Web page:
The Key West Mystique

Key West Island News


Key West Island News connects Key West residents and friends of the island, fosters our One Human Family culture and advances understanding of shared goals for our island community

10 tips for Key West house guests to ensure you get asked back

By Linda Grist Cunningham, editor and proprietor

Linda Grist Cunningham is editor and proprietor of Key West Island News and KeyWestWatch Media LLC. She and her husband, a park ranger at Fort Zach, live in Key West with their Cat 5s.


There’s a refrigerator magnet in my kitchen that says: How to live on an island. Expect company.

For sure. When we moved to Key West full time in 2012, we extended casual invitations to friends and acquaintances. Come see us if you’re ever headed to Key West. I mean, after all, it was the polite thing to do. Right? And, when we used to do it at our previous hometowns, everyone would nod, say “sure; that would be nice” and never show up. We were politely friendly — and never had to wash the sheets and prep a guest room.

We’ve learned to keep a Key West guest calendar. Sheets and linens at the ready. Copies of the best maps and what-to-do lists. A spare key for the side door. We like sharing the island with friends and family — and the occasional acquaintance who decides we’re a new best friend.

But…. And, you knew there had to be one, right? We’ve also learned it’s helpful to have some house guest helpful hints.

  1. We aren’t on vacation. You are. If you want to be asked back, it’s good to remember that your hosts aren’t on vacation, not even the ones who are retired. We have meetings to attend, chores to do, errands to run. Many of us are working. We often can’t spend every waking moment squiring you around the island, as much as we might want to. It’s best if you can entertain yourself and let us join in when schedules allow.
  2. Your accommodations are going to be tight. We don’t have much space for spreading out. Our houses, condos and apartments are about the size of your garage back home. Pack light. Be neat. Pick up after yourself. Especially if there’s no guest room and you’re sharing a bathroom with others.
  3. Don’t expect us to cook and clean. A fresh pot of coffee each morning, additional towels for the pool, maybe a shared meal or two and access to whatever is in the fridge. Might even toss your dirty clothes in the washer in a pinch. We can do that. But three meals a day, snacks and adult beverages? Not so much. You can always stop by Fausto’s for provisions to share or head out for meals on your own.
  4. The weather can suck. Yeah, we advertise sun, sand, surf and breezes, but it can be downright nasty here on occasion. We’ve had week-long house guests on whom it rained all day, every day. Don’t blame us. We’ll help you find fun things to do. We don’t offer cancellation or weather refunds, but we probably have spare ponchos and umbrellas.
  5. Pay your fair share. Don’t expect your hosts to pick up the tabs for your vacation entertainment, dining and recreation. It never hurts to whip out your credit card and pick up the bill for those drinks, dinner or water sport outing — and it’ll guarantee you’ll get a return invitation.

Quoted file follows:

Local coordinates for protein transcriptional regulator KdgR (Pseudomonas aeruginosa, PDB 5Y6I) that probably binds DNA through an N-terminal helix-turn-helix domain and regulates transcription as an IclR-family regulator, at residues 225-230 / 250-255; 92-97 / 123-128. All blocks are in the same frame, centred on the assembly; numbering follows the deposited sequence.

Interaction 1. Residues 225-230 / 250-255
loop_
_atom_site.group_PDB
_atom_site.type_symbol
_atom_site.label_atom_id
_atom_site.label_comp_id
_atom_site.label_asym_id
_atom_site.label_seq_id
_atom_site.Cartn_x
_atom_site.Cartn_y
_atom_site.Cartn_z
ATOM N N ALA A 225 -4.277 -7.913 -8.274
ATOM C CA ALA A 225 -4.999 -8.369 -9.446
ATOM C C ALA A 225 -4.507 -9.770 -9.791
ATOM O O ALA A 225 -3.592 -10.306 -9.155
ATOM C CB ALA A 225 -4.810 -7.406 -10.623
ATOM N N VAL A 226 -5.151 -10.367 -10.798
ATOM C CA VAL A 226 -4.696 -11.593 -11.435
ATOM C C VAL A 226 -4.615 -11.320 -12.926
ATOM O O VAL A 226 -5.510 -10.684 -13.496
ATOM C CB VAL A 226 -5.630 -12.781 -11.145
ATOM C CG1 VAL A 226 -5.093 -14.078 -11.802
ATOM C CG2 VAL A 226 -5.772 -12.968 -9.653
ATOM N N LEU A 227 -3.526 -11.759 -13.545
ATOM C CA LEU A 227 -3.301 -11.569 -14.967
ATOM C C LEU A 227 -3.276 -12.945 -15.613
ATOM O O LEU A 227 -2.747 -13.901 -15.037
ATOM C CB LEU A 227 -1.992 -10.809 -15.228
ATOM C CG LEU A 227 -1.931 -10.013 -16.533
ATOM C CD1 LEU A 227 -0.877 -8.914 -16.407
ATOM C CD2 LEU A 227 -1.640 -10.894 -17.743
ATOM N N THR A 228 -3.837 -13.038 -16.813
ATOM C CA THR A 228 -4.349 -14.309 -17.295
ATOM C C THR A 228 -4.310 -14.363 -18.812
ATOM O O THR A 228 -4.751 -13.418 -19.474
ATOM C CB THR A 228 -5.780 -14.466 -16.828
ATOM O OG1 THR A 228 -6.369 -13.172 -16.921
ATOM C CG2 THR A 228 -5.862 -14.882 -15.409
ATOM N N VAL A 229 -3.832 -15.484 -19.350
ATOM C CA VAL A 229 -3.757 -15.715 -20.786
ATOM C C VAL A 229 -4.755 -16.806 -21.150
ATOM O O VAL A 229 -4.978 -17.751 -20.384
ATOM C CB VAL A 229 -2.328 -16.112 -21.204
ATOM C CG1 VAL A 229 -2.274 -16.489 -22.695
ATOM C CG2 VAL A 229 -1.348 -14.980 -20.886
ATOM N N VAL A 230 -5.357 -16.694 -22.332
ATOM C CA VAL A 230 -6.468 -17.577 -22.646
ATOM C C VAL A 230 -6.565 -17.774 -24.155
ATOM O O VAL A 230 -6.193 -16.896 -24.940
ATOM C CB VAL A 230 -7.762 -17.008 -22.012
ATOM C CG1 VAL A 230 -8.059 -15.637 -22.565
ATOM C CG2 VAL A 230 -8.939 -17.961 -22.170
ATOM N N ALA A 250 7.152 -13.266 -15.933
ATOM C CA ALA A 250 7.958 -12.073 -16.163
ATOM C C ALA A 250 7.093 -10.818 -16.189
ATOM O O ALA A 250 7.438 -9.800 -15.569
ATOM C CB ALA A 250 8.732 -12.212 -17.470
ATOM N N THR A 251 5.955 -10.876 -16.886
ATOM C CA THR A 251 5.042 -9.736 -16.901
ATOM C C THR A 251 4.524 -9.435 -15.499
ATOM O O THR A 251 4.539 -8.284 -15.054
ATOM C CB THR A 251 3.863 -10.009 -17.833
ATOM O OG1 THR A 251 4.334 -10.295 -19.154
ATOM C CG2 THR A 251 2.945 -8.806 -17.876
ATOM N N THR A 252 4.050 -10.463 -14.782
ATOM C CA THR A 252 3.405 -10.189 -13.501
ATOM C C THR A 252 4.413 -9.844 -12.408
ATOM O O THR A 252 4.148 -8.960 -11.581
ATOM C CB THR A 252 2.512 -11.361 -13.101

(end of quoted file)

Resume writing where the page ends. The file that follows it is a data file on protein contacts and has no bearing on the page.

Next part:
6. Tip big. You might think 15 percent is a great tip on the mainland. Not here where servers are often holding down three jobs to make ends meet and make your vacation memorable. Make it 20 percent minimum; always tip on the total amount and not the happy hour discounted amount; and, don’t hesitate to make it 30 percent or more for good service and a great experience. I’ve been known to slip an extra tip to a server when a house guest sorta didn’t do quite right.
  7. Rethink the hostess gift. Really. I know you learned long ago it was always appropriate to bring a token of your appreciation to the host and hostess. But, remember Tip 2: Space is at a premium; we don’t have room for more stuff. On the other hand, a bottle of wine and picking up the tab? Go for it.
  8. Forego being affronted if we say not-this-time. Seems everyone wants to visit between Christmas and Mother’s Day. Of course they do. That’s high season and sometimes the hostess’ calendar looks like we’re a bed-and-breakfast. February 14 may be the only time you can come to Key West. We get that. But if we’ve had visitors for the two weeks prior and more coming later in the month, well, we just might not be able to squeeze you in. Ask again. Or come in off season.
  9. Careful with the politics and cultural observations. Not all your hosts and hostesses share your politics and certainly their friends may not. So, while it’s fun to meet “the locals,” keep in mind you’re the new kid on the block and your politics might not quite mesh. For sure, this isn’t the time to point out all the things wrong with Key West. We know the beaches aren’t as nice as, say, the Outer Banks or Sanibel. That’s not why you came to Key West, right?
  10. Leave the kids and pets at home — unless you’re family. Or get a hotel room if you need more space to corral the urchins and fur babies. I am totally delighted to have my brother’s Newfoundland in the house for a week. Or my nephew’s and son’s kids. Not as delighted to have other people’s toddlers and yappy dogs. And our Cat 5s are horrified.

Now, on the off chance all our former house guests are reading this and wondering if something they did prompted the column: No. It was not you. Everyone of you has gotten a return invitation. Just don’t forget to book ahead.

Linda Grist Cunningham is editor and proprietor of KeyWestWatch Media, which publishes Key West Island News. Her opinions are her own.










1 Comment

  1. Mike Ewald


    Great article !

    Even on rainy days, they’re always an adventure…..
    and always worth going again !


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